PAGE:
Aftermath[edit | edit source]

So great was the shame, and the ill luck thought to adhere to the numbers of the Legions, that XVII, XVIII and XIX never again appear in the Roman Army's order of battle. The Battle of the Teutoburg Forest was keenly felt by Augustus, darkening his remaining years. According to the biographer Suetonius, upon hearing the news, Augustus tore his clothes, refused to cut his hair for months and, for years afterwards, was heard, upon occasion, to moan, "Quinctilius Varus, give me back my Legions!" ("Quintili Vare, legiones redde!").[8] Gibbon describes Augustus' reaction to the defeat as one of the few times the normally stoic ruler lost his composure. Varus' political legacy in Rome was destroyed and the government blamed him for the defeat.[9] His son's chances for a political career were ruined. Tiberius himself fell under severe criticism for recommending Varus as the governor of Germany. Tiberius, according to Gaius Stern, was forced to sacrifice his friend and former brother-in-law to save his career.[10] Furthermore, Varus himself had been one of the figures on the Ara Pacis, but the figure is lost today. Stern has proposed that common citizens vandalized the Ara Pacis by damaging Varus in anger over their lost loved ones, leaving the regime - who had blamed Varus - uncertain whether to fix the damage.[11] Approximately 40 years after Varus' death, a general under Claudius, P. Pomponius Secundus, raided Germany and by chance rescued a few POWs from Varus’ army. Claudius welcomed them home after so many years, and their sad stories aroused much pity.[12]

In fiction[edit | edit source]

  • I, Claudius (1934) by Robert Graves, a novelization of the reigns of the first four emperors. Varus does not actually appear in the novel, but his defeat by the Germans is an important event.
  • The Iron Hand of Mars (1994) by Lindsey Davis; fourth book of the mystery series set during the reign of Vespasian, a portion of the novel occurs in the Teutoburger Wald.
  • Give Me Back My Legions! (2009) by Harry Turtledove, which details the events leading up to the battle, including a great deal of background information on Varus himself.
  • Grandson of Herod (2012) by Joseph Raymond, novel of historical fiction utilizing the Robert Graves premise that Jesus was the Grandson of Herod the Great. Varus presides over the trial of Prince Antipater, Herod's eldest son, on the charge of attempted patricide. In the novel, Varus takes a bribe from Herod to recommend the execution of Antipater to Augustus Caesar.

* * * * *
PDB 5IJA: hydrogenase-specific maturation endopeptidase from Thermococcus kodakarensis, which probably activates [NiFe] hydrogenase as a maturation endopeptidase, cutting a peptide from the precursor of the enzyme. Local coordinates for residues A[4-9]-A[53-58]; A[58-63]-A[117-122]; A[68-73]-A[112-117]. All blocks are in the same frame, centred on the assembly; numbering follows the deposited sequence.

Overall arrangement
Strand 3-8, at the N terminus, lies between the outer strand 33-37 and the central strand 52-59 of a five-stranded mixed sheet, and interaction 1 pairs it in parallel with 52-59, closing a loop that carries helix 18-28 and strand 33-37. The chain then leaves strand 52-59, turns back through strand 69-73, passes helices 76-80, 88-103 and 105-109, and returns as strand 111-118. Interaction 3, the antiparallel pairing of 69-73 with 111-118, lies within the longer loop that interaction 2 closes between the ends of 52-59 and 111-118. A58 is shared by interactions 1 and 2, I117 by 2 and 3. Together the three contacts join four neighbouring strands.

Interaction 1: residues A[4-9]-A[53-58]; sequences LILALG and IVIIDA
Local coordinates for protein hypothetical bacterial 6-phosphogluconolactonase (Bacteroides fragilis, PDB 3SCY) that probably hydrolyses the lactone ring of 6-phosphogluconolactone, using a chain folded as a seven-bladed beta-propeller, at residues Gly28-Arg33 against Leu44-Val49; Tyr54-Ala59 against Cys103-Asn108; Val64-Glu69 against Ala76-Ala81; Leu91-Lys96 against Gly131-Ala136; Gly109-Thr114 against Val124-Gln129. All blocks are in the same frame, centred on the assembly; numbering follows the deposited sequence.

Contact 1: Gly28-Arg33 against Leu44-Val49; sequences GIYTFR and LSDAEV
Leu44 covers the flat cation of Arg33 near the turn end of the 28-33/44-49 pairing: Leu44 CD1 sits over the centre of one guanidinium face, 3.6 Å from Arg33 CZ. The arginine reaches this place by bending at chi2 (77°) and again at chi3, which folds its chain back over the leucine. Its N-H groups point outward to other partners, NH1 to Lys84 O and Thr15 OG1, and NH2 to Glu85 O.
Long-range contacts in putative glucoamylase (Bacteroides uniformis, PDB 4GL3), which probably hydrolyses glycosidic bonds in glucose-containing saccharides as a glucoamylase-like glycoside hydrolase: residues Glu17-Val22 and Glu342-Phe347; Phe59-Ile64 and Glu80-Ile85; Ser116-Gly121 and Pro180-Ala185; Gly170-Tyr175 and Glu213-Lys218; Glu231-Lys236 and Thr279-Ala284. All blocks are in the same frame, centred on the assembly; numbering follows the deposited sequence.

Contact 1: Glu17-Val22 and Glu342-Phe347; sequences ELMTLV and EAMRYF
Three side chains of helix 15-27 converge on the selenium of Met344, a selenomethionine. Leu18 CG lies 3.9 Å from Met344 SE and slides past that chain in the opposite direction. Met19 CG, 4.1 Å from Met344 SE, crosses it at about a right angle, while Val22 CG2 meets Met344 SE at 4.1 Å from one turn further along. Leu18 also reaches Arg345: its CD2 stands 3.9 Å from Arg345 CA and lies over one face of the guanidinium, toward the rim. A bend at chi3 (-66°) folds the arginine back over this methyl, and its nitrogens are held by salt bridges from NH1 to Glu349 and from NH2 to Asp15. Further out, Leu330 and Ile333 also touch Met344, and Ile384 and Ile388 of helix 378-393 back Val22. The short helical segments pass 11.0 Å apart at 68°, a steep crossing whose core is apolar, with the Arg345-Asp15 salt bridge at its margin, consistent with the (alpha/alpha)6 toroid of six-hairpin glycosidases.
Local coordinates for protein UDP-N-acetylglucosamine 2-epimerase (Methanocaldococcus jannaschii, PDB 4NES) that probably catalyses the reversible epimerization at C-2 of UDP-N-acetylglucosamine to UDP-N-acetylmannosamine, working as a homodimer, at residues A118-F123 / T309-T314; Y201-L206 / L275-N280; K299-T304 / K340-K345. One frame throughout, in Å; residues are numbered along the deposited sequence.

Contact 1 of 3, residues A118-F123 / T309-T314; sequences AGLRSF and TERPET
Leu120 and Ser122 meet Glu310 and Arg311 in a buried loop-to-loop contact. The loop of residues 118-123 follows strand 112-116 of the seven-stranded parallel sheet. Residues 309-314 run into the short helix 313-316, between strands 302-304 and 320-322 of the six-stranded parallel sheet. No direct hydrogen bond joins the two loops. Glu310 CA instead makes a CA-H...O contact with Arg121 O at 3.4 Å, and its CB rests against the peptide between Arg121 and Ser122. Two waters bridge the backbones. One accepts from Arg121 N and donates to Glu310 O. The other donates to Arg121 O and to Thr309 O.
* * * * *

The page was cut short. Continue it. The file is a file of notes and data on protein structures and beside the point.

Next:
• The Game Rome 2 total war (2013) , Contains the historical Battle of Teutoburg Forest. Where Varus is decipted in the intro and in the end movies. but curiously don't appear as a playable unit.

See also[edit | edit source]

References[edit | edit source]

  1. Sextus is not to be confused with Publius Attius Varus, a Pompeian who fought in Africa and was killed at Munda, Caes. BC 2.23-36, Sp 31; Vell. Pat. 2.55.4 says Varus - only the cognomen; likewise Dio 43.30.4.
  2. Citation needed
  3. Caes. BC 1.23,
  4. Vell. Pat. 2.71.2.
  5. Ronald Syme, The Augustan Aristocracy (1986), 320.
  6. 66 A.D. – The Last Revolt (DVD). History Channel.
  7. Tac. Ann. 4.66; Sen. Rhet. Contr. 1.3.10
  8. Suetonius, Vita Divi Augusti 23; Dio 55.23, see also Vell. Pat. 2.117-124; Suet. Div. Aug.49; Dio 55.18-24.
  9. Suet. Tib.18.1; see also the Vell. Pat. 2.117. Both historians preserve "the official version."
  10. Gaius Stern, "Varus’ Legacy After Teutoburger Wald: Roman POWs, Tiberius, and the Ara Pacis," CAMWS 2009, Minneapolis, MN.
  11. Gaius Stern, "Varus’ Legacy After Teutoburger Wald: Roman POWs, Tiberius, and the Ara Pacis," CAMWS 2009, Minneapolis, MN.
  12. Tac. Ann. 12.27.

Sources[edit | edit source]

  • The Battle That Stopped Rome: Emperor Augustus, Arminius, and the Slaughter of the Legions in the Teutoburg Forest by Peter S. Wells, W. W. Norton & Company, October 2003, ISBN 0-393-02028-2, ISBN 978-0-393-02028-1
  • Rome's Greatest Defeat: Massacre in the Teutoburg Forest (Hardcover) by Adrian Murdoch, Hardcover: 256 pages, Publisher: Sutton Publishing (June 14, 2006), ISBN 0-7509-4015-8, ISBN 978-0-7509-4015-3
  • The Twelve Caesars, Suetonius, translated by Robert Graves, 1957, Penguin Books; Also available from Project Gutenberg: The Lives of the Twelve Caesars, Complete
  • A Roman Encyclopedia by Matthew Bunson, 1995 Oxford Paperback Reference
  • The Decline and Fall of the Roman Empire by Edward Gibbon, Modern Library
  • Annals by Tacitus (various editions). Summarizes reports of later Romans who found the battlefield.
  • Compendium of Roman History (Res gestae divi Augusti) by Velleius Paterculus, Harvard University Press; 1924. Brief mention of the Varus Disaster by the author, who was serving as a staff officer with Tiberius in Pannonia at the time.

External links[edit | edit source]

Preceded by
Marcus Licinius Crassus Dives and Gnaeus Cornelius Lentulus Augur
Consul of the Roman Empire
13 BC
Succeeded by
Marcus Valerius Messalla Barbatus Appianus and Quirinius